50 CentWhile the hip-hop world ponders over their love-hate relationship with 50 Cent, he´s busy making money.

Earlier this month, 50 Cent (born Curtis James Jackson III ) made a reported $8.7 million in one day using Twitter.

The rap entrepreneur used his Twitter account to promote the publicly traded H&H Imports, Inc., of which he owns 30 million shares. His used his Twitter account, which has 3.8 million followers, to urge fans to invest in the company. This raised the company’s stock price from .10 to .39 per share. His followers purchased $50 million worth of the penny stocks, earning the New York-based rapper $8.7 million from those exchanges.
 
“Entrepreneurs can pick up a trick or two from 50`s Twitter escapade,” says Laura Ciocia, Senior Digital Strategist at Everywhere (www.beeverywhere.tv), who has worked with brands like Lexus, Macy’s and Qualcomm to develop and implement social media policy and strategy. 

“It [Twitter] absolutely can be a real business tool when used thoughtfully and strategically. More than half of Fortune 100 companies are using Twitter as part of their marketing/PR/Customer service efforts,” she notes, adding that what worked for 50 might not work for every businessperson. “But it’s important to note that what works for 50 isn’t necessarily going to work for the average business or brand. There isn’t a blueprint or a one-size-fits-all approach and that’s part of what can be intimidating to small business owners about the space. Businesses large and small, have to determine what’s going to resonate most with their consumers and that likely has nothing to do with what works for 50 Cent and his brand.”

The fact that 50 has so many followers reading his Tweets is a major plus for the celebrity. “50 is a bit of an anomaly in terms of the influence he wields and the sheer number of fans he is able to reach,” notes Ciocia. “I’d say the biggest takeaway for a small business owner is to take full advantage of the creativity that social media allows. Measured risks are the key to determining what will really resonate with your customers and yield the biggest return and that’s exactly what 50 did in this most recent stunt. 50 also shows a lot of commitment to the space and to engaging directly with his fans. He’s nurtured a captive community so that when the time comes for a big announcement or product launch, he’s got an army of loyal fans ready and willing to respond accordingly.”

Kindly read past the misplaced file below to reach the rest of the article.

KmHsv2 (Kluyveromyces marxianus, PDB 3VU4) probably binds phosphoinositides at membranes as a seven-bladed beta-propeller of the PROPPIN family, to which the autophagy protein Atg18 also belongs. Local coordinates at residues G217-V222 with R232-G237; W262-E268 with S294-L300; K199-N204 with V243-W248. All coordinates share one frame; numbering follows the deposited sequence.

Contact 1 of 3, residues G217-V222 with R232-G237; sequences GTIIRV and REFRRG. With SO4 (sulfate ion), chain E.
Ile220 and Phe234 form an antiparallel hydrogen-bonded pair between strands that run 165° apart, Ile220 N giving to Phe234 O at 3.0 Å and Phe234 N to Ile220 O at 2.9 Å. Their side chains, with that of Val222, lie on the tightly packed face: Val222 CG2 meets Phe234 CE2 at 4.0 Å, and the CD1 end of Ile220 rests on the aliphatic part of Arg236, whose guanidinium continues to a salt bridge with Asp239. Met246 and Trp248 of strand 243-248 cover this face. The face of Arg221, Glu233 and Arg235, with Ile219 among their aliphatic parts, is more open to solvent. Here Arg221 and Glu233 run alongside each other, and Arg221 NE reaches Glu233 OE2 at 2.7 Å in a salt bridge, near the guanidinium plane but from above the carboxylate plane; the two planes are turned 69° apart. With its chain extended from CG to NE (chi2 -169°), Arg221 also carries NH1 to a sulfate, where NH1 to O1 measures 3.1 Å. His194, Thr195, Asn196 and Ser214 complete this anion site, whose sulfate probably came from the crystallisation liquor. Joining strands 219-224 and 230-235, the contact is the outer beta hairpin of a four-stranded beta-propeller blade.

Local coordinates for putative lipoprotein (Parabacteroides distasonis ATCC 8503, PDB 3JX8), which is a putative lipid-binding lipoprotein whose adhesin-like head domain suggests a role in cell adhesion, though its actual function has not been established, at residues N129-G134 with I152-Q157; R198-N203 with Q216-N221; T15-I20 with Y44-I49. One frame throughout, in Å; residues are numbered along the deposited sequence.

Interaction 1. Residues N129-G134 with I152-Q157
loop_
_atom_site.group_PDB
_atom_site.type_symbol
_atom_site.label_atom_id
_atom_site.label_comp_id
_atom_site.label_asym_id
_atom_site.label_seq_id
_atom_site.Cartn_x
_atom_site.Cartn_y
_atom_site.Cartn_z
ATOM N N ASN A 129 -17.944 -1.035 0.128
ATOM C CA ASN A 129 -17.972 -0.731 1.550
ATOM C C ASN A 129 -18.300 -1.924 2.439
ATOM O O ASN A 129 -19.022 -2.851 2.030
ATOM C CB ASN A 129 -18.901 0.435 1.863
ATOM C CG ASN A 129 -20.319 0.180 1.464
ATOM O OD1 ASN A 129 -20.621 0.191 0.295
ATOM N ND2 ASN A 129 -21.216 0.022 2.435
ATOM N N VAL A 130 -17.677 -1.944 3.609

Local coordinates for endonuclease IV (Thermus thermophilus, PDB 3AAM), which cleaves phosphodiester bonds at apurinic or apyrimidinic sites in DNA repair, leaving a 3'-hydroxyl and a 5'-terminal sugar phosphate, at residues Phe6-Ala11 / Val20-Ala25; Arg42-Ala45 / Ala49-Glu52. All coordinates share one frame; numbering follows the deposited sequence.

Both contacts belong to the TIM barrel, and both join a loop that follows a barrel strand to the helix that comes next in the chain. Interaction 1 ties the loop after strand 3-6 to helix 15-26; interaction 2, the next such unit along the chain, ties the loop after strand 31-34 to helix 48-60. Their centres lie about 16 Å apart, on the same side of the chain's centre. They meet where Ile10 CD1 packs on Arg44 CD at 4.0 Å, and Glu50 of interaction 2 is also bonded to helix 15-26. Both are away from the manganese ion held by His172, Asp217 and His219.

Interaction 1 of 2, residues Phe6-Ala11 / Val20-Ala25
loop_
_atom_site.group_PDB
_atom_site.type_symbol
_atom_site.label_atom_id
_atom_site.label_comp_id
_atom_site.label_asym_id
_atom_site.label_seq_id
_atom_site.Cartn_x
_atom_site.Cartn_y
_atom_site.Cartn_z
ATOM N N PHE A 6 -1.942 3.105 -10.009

So just how can using social media add to your company´s bottom line? It can be relatively easy, says Ciocia, adding that to stay current company´s need to take advantage of new social media platforms. “From the standpoint of long term ROI, social media can play a critical role in helping a business increase awareness, improve brand perception, increase brand loyalty, obtain customer insights and optimize the customer service experience,” she explains. “Social media can also be directly linked to sales growth assuming the appropriate tracking mechanisms are tied to a campaign. Dell, for example, directly attributes over $6 million of it’s  revenue to Twitter alone. And with over 80% of Americans using social media in one form or another, the question has really become, can businesses afford NOT to participate?”

But use social media strategically, advises Ciocia. “Brands need to be most concerned with figuring out what will be most compelling to their own communities vs. trying to duplicate what may have worked for a competitor. Customers are more savvy than ever and can spot inauthenticity a mile away. And contrary to popular belief, social media doesn’t thrive on short term stunts or copycat campaigns,” she points out. “The brands who are most successful in social media have committed to a long term, sustainable and active presence based largely on the needs/wants of their customers. “